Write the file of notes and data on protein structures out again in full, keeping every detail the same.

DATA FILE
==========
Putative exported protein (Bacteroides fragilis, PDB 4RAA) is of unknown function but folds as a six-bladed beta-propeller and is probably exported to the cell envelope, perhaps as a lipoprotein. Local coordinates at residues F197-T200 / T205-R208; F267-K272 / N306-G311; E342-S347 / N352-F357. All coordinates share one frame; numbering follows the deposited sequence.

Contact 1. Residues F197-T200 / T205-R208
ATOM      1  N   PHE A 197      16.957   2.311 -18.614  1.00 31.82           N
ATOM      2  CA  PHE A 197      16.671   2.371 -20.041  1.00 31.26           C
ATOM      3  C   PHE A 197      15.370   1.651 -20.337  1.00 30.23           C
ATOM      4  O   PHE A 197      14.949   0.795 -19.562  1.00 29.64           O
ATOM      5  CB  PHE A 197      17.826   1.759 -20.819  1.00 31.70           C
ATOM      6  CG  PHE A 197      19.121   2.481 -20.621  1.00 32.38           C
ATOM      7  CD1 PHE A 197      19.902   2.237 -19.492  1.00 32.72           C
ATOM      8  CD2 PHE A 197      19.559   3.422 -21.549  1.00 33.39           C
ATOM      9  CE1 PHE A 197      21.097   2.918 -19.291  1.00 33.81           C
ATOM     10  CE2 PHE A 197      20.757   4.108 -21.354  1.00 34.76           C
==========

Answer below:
Putative exported protein (Bacteroides fragilis, PDB 4RAA) is of unknown function but folds as a six-bladed beta-propeller and is probably exported to the cell envelope, perhaps as a lipoprotein. Local coordinates at residues F197-T200 / T205-R208; F267-K272 / N306-G311; E342-S347 / N352-F357. All coordinates share one frame; numbering follows the deposited sequence.

Contact 1. Residues F197-T200 / T205-R208
ATOM      1  N   PHE A 197      16.957   2.311 -18.614  1.00 31.82           N
ATOM      2  CA  PHE A 197      16.671   2.371 -20.041  1.00 31.26           C
ATOM      3  C   PHE A 197      15.370   1.651 -20.337  1.00 30.23           C
ATOM      4  O   PHE A 197      14.949   0.795 -19.562  1.00 29.64           O
ATOM      5  CB  PHE A 197      17.826   1.759 -20.819  1.00 31.70           C
ATOM      6  CG  PHE A 197      19.121   2.481 -20.621  1.00 32.38           C
ATOM      7  CD1 PHE A 197      19.902   2.237 -19.492  1.00 32.72           C
ATOM      8  CD2 PHE A 197      19.559   3.422 -21.549  1.00 33.39           C
ATOM      9  CE1 PHE A 197      21.097   2.918 -19.291  1.00 33.81           C
ATOM     10  CE2 PHE A 197      20.757   4.108 -21.354  1.00 34.76           C